“Thermal imaging has become more affordable and widespread in recent years,” he explains. “Professionals and first-responders who didn’t have access to thermal imaging in the past are now able to benefit from its many uses. In addition, small to medium-sized companies can now afford thermal security cameras, such as the FLIR Saros, that are equipped with cost-effective, miniature thermal cameras.
“This opens the thermal security camera market to such operations at construction sites, car dealerships, public parks, and storage facilities that might have previously considered thermal cameras out of reach. Also, when combined with smart analytics that can classify objects, a thermal camera can greatly reduce false alarms by distinguishing between vehicles or humans, which might pose a threat, and innocuous targets, such as roaming animals.”
According to Distelzweig, the most important consideration for installers is achieving full coverage of the perimeter of interest.
“In addition, for installations with multiple cameras, the fields of view of cameras should overlap in order to remove all dead zones in which a camera cannot see a target head-to-toe,” he explains. “When is comes to internal applications because thermal cameras can see through smoke, they are effective with security systems, such as in banks, that disperse smoke to disorient or deter intruders. Security and law enforcement officials can easily see the whereabouts of intruders using thermal, even in black-out conditions. Thermal cameras are also useful indoors as sensors that can trigger alarms when they detect heat, while also providing visual verification of the presence of intruders.”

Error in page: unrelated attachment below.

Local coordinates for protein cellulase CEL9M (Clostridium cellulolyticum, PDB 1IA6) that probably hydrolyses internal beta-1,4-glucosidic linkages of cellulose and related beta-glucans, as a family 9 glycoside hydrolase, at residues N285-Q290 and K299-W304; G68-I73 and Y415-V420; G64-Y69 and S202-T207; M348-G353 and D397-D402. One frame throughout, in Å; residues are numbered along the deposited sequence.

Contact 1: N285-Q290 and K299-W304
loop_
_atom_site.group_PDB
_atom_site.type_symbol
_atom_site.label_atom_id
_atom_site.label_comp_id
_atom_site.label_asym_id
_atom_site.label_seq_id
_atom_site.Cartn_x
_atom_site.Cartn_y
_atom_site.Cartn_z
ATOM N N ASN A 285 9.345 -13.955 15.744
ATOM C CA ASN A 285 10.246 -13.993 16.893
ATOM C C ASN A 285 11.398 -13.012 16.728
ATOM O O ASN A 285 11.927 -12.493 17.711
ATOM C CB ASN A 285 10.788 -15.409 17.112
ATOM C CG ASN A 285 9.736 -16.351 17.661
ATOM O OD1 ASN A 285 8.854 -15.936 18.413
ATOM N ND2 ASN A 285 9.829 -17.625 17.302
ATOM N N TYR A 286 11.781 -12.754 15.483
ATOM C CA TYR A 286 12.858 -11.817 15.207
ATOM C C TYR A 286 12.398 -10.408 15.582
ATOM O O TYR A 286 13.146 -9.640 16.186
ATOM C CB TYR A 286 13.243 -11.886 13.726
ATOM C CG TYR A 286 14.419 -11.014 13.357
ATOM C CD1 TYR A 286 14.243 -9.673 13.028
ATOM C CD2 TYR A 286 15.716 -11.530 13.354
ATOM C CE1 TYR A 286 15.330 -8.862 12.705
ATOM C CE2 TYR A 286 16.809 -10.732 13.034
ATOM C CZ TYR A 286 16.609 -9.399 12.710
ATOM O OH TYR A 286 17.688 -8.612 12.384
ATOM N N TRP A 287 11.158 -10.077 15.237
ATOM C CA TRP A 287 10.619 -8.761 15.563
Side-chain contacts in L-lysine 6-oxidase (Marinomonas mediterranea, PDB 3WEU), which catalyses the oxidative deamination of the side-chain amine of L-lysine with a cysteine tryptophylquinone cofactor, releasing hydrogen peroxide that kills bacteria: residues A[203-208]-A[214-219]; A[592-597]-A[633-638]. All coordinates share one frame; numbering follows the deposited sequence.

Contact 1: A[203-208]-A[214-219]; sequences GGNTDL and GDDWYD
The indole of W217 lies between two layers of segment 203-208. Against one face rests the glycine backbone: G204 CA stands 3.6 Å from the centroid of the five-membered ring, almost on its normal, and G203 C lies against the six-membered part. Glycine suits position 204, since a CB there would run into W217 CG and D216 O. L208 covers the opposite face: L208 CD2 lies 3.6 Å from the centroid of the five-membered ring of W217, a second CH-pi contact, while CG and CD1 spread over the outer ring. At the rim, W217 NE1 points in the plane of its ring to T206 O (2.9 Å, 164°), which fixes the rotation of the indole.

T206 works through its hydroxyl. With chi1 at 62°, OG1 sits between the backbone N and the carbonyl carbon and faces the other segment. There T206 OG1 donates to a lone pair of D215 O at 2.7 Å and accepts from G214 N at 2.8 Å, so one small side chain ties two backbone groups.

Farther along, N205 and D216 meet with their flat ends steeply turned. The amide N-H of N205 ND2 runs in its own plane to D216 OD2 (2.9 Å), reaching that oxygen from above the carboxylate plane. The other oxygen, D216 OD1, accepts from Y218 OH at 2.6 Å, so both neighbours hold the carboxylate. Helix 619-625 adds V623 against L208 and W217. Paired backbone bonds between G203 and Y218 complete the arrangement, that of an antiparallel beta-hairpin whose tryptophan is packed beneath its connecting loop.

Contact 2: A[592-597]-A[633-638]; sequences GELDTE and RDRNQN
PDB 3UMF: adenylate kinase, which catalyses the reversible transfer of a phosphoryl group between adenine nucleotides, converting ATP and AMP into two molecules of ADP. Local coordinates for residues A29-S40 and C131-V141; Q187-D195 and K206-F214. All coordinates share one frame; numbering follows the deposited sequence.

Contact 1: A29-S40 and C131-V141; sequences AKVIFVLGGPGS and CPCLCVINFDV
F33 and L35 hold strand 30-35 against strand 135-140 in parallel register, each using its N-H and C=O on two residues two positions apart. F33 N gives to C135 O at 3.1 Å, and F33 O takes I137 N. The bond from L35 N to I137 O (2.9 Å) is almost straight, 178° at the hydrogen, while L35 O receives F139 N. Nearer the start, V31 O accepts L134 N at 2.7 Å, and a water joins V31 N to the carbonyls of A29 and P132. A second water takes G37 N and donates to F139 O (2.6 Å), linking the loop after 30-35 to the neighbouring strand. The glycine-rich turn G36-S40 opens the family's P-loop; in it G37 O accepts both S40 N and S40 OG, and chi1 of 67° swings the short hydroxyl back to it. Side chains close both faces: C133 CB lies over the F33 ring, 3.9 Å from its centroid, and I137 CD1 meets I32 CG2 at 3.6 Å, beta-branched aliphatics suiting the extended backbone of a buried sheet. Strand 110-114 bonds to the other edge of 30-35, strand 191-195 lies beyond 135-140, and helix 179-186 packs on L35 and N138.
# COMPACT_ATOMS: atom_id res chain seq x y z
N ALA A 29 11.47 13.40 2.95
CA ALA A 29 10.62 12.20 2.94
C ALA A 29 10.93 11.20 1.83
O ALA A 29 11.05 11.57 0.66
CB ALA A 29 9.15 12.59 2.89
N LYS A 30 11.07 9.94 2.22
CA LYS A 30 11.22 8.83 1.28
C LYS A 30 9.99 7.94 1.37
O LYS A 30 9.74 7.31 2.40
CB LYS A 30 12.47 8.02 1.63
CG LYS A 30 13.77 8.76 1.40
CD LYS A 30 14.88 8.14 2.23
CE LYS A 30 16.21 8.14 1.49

When it comes to thermal camera resolution, Distelzweig argues there have been improvements over the last 5 years.
“Arguably, the most significant breakthrough in the last five years has been the development of micro thermal imagers, such as the FLIR Lepton, which is smaller than a U.S. dime (Aussie 5 cent piece),” he says. “The development of Lepton led directly to the FLIR One, a small thermal imager that attaches to the bottom of smartphones. While the resolution of such a small imager may not be large (currently 160 x 120 pixels), the outputs of these imagers—as in the case of the FLIR Saros—can be stitched together to create a larger thermal image. For example, the FLIR Saros contains 2 Lepton imagers that combine to create a thermal image with a resolution of 320 x 120 pixels.”
According to Distelzweig, another installation consideration is focal length.
“When considering focal length, installers need to consider the trade-off between detection distances and the width of the scene,” he says. “Larger focal lengths increase the magnification of objects in the field, while smaller focal lengths present a wider field of view. In most cases, the best practice is to define the minimal requirement for scene width and choose the largest available focal length to meet the width criteria. The FLIR FC-Series O and FC-Series ID cameras offer 17 lens options to optimize the FOV and distances.
“Thermal imaging provides more stark contrast in wider and harsh conditions compared to visible sensors. This allows any video analytic to perform more reliably in complex outdoor situations. All FLIR cameras are ONVIF conformant and certified integrations are completed for all leading VMS platforms. Finally, the FLIR Native API allows 3rd party integrators and VMS companies to develop sophisticated integrations which take advantage of sophisticated alarm and slew to event capabilities.”
Distelzweig’s tip for surveillance system operators in getting the best from thermal is to bear in mind that including a combination of fixed and PTZ thermal cameras with analytics can provide optimal wide area coverage of facilities.